KILDARE BEER COLUMN: A beer grand-prix around Belgium’s finest breweries

Brewin' up a storm

Susan and Judith Boyle

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Susan and Judith Boyle

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KILDARE BEER COLUMN: A beer grand-prix around Belgium’s finest breweries

We used a flight stopover in Brussels to visit some of the country's legendary beer breweries

When you ask a person that likes beer where the home of good beer is, the country that is most often mentioned is Belgium.

Making and appreciating beer is part of the living heritage of the country. The beer culture in Belgium is so well known and strong it is even on the list of UNESCO intangible cultural heritages. Every bar person knows how to serve beer correctly for its style and it is a sin not to use the correct glassware.

There are nearly 1,500 different types of beers produced in the country and Belgium is known for its varying and unique fermentation methods. Out of the 14 Trappists breweries worldwide (breweries owned and operated by monks that brew and sell beer for an income), six of them can be found in Belgium.

It is also part of the heritage of the country to use beer in cooking and in the production of products such as beer-washed cheese. The brewing community believes in passing down their knowledge so many of the breweries will hold tours of their facilities or tasting and education sessions.

We had the opportunity to stop over in Brussels for 24 hours last month, thanks to a long connection flight, so we jumped at the chance to explore what this well-known city has to offer.

Brussels is the centre of the European parliament and has the lovely feel of a city that is friendly and easy to discover. English is spoken widely, and the food culture is simple and delicious.

Best known for its mussels, fries, waffles, chocolate and, as we have mentioned beer, this is a city brimming with delicious things to eat and drink.

We started our beer adventure in a bar called Moeder Lambic. Serving beer since 2006, they have two sites in the city. Here they had a great selection of beer from around the world, and nice well-matched nibbles and larger bites. The evidence of food with beer rather than matched with wine was a really great thing to see.

We matched our Belgium Pale Ale and Oud Bruin (we were sticking to the Belgium beers) with a great plate of cheese, meat and pâté.

Grabbing some street food, which was frites with sauce and very tasty meatballs, we arrived at our next bar, which is a must-visit if in Brussels.

Le Coq at Rue Auguste Orts 14 is exactly what I was expecting a Belgian bar to be. It has a real continental café feel to the bar and sells amazing Belgian beers.

It is a cash-only bar and has all the expected styles of beer; Lambics, Gueuze, Trappist, Flanders red, and very reasonable prices. The atmosphere is friendly and the staff helpful when it came to helping with your beer choice.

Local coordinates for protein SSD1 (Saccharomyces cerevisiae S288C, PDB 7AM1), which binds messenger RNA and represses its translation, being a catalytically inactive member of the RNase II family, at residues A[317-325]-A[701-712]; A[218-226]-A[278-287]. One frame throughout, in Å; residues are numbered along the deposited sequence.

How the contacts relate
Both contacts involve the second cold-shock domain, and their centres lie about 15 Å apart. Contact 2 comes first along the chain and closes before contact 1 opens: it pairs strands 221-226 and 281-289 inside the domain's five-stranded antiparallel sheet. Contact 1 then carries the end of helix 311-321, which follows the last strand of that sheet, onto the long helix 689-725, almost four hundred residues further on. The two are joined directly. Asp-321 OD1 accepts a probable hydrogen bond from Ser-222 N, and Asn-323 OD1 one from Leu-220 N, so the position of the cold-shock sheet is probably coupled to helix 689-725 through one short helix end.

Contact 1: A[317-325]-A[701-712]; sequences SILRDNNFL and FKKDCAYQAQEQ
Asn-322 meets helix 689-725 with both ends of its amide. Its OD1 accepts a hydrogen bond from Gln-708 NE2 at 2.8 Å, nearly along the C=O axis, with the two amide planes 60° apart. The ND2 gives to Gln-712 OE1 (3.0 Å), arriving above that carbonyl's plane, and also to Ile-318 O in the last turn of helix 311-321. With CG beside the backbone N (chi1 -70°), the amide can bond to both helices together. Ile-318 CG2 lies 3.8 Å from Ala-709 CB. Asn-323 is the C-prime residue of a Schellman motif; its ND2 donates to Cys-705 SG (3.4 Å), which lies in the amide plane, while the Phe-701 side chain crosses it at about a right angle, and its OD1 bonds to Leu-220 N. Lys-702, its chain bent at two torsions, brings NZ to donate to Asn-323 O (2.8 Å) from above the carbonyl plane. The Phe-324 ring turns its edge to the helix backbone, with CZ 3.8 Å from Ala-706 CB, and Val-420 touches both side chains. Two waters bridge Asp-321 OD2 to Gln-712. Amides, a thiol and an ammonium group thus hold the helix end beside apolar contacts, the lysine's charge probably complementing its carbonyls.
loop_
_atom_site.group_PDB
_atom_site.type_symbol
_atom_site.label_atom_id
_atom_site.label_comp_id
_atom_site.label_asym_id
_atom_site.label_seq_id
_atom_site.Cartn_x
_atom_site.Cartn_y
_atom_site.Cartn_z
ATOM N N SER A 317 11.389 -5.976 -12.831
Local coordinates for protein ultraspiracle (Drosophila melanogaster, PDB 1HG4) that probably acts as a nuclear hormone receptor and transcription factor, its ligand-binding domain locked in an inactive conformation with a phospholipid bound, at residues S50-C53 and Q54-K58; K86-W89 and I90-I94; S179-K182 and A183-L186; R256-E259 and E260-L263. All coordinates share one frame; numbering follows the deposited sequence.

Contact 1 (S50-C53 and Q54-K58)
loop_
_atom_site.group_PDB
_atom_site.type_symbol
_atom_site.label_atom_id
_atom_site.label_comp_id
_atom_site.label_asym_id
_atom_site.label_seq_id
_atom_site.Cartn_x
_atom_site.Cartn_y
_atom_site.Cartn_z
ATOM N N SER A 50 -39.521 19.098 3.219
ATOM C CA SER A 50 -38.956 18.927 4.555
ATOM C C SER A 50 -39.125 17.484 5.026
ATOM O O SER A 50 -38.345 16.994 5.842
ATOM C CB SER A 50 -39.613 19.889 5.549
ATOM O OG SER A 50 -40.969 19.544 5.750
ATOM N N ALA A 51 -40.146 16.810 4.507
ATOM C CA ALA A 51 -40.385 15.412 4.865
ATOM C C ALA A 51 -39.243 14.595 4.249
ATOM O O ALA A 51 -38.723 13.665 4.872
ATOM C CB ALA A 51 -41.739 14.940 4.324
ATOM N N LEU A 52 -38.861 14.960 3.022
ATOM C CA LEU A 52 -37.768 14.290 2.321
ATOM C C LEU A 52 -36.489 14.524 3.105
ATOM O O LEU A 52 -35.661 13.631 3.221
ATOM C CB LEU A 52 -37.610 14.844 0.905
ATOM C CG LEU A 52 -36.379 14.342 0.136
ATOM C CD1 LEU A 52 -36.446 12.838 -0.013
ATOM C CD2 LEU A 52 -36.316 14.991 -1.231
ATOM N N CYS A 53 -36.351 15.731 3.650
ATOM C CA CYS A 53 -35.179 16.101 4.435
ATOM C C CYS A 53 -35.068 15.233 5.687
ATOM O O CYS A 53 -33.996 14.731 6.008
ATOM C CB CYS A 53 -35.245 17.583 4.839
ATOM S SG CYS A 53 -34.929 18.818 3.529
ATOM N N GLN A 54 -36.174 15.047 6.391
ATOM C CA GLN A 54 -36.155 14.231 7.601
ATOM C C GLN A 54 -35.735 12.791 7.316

The next morning, we had a late breakfast of waffles with chocolate and hazelnuts. This was followed by the highlight of the trip — a visit to Cantillon Brewery and the Brussels Museum of the Gueuze.

Cantillon was founded in 1900 by Paul Cantillon. It is a small, traditional family-run brewery in the centre of Brussels and exclusively brews Lambic beers.

Lambics are beers that have been brewed using a method of fermentation called spontaneous fermentation. The wort is cooled in a large wooden box called a coolship. Once the wort is cooled, it is left in the open for the naturally-occurring yeasts and bacteria in the room and surrounding areas to inoculate and ferment the wort into beer. The beer is then aged for up to three years, and then blended with younger or older beers to make the perfect taste profile for the beer.

Because of this process, the beers are sour, refreshing and delicious. In some cases the beer will be flavoured with raspberries, cherries or other fruit or herbs.

The museum is part of the brewery, and was founded in 1978. At that time, spontaneous fermented beers were unloved, and the Belgian consumer was choosing fresher styles of beer over the traditional methods of beer production.

The museum was the initiative of Jean-Pierre Van Roy, the master brewer in Cantillon. It was simply his objective to save the brewery from bankruptcy and to safeguard and promote a brewing tradition that was at its peak at the beginning of the 20th century.

The brewery began public brewing sessions, guided tours and exhibitions, while taking advantage of the fact the equipment was still being used for production purposes. His idea worked and Cantillon stayed open even during the most difficult years.

It is the easiest of the Lambic breweries to visit and their tasting room is the only place that you can try and drink many of their special beers, which means that it is a beer geek’s heaven. Their tasting room is one of the best places to people watch and see the beer world in all its glory.

Brussels is definitely a place that we will return to — next time hopefully for a longer visit.

Judith Boyle is a qualified chemist (MSc) and accredited beer sommelier. Susan Boyle is a playwright, artist and drinks consultant. See www.awinegoosechase.comBoth sisters are proud to be fifth-generation publicans. Their family business is Boyle’s bar and off-licence in Kildare town